Sunday, January 26, 2020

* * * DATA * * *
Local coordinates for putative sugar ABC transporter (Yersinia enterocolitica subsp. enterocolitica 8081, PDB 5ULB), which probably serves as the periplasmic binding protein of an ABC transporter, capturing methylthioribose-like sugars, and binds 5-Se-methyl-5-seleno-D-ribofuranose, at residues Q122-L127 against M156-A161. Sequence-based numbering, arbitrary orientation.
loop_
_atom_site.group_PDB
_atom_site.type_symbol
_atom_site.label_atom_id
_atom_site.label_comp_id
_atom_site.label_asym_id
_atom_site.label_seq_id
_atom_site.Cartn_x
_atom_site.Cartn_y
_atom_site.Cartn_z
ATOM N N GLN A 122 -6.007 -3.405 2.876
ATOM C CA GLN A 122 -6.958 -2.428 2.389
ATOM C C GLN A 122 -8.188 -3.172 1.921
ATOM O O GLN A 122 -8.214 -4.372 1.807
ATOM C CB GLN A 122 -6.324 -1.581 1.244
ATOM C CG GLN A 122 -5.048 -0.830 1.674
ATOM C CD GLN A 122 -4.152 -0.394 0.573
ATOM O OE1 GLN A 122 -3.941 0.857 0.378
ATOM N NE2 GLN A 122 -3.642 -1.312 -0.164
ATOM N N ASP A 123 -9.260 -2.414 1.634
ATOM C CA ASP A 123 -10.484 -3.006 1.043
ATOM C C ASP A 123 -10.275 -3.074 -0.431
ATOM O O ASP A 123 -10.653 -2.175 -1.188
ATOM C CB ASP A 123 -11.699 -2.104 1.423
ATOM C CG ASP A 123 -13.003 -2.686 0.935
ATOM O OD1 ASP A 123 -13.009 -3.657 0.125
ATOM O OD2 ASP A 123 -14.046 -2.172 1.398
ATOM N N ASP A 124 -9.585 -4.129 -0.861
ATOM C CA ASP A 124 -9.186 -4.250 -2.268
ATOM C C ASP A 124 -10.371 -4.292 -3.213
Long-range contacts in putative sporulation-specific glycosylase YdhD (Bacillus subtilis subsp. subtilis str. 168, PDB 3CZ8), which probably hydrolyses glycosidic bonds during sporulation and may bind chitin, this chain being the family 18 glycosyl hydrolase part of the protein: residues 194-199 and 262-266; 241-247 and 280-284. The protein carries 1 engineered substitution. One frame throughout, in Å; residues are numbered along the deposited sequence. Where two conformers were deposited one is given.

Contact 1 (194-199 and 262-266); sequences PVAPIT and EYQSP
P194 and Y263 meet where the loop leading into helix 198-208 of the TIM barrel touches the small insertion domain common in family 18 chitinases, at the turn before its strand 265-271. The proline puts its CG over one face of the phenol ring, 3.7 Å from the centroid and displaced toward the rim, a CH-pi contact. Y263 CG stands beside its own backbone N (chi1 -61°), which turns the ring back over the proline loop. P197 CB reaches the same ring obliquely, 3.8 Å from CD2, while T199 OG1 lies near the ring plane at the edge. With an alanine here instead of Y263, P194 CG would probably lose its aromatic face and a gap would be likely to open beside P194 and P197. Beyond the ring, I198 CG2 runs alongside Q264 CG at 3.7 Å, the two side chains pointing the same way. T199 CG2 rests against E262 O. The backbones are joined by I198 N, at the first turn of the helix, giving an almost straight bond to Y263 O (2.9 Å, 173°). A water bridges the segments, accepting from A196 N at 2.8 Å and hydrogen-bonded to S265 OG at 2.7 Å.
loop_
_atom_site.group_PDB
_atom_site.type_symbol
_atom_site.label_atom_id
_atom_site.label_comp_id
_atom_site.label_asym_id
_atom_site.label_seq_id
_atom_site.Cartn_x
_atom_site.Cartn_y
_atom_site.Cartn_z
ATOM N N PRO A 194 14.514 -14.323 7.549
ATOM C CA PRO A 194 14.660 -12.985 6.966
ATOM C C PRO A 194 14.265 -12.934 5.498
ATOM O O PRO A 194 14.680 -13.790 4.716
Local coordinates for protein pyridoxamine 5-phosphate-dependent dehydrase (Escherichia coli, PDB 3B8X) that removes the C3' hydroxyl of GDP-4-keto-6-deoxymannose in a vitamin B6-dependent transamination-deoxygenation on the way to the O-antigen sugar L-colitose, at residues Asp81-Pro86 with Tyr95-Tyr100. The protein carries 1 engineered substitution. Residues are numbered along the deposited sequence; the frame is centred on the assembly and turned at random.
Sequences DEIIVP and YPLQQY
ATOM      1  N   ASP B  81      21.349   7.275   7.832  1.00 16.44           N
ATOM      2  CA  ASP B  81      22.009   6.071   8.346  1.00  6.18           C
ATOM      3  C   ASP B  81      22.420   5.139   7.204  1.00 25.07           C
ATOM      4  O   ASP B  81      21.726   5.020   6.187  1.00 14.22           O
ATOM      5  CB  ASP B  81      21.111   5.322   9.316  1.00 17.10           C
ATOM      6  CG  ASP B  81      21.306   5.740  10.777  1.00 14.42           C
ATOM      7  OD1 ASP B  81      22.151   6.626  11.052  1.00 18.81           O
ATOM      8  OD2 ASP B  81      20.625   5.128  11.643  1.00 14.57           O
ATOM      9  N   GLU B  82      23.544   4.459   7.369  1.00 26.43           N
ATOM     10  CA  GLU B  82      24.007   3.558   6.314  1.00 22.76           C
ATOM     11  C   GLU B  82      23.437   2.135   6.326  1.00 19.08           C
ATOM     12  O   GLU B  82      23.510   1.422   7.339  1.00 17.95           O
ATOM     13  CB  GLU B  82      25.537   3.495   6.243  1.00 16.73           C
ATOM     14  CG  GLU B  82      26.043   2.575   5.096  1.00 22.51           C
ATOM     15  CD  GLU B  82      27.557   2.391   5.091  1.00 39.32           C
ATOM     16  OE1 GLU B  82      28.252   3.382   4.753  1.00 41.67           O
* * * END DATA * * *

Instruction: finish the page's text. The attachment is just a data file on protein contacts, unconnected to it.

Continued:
Pathogenic Etiology of Atherosclerosis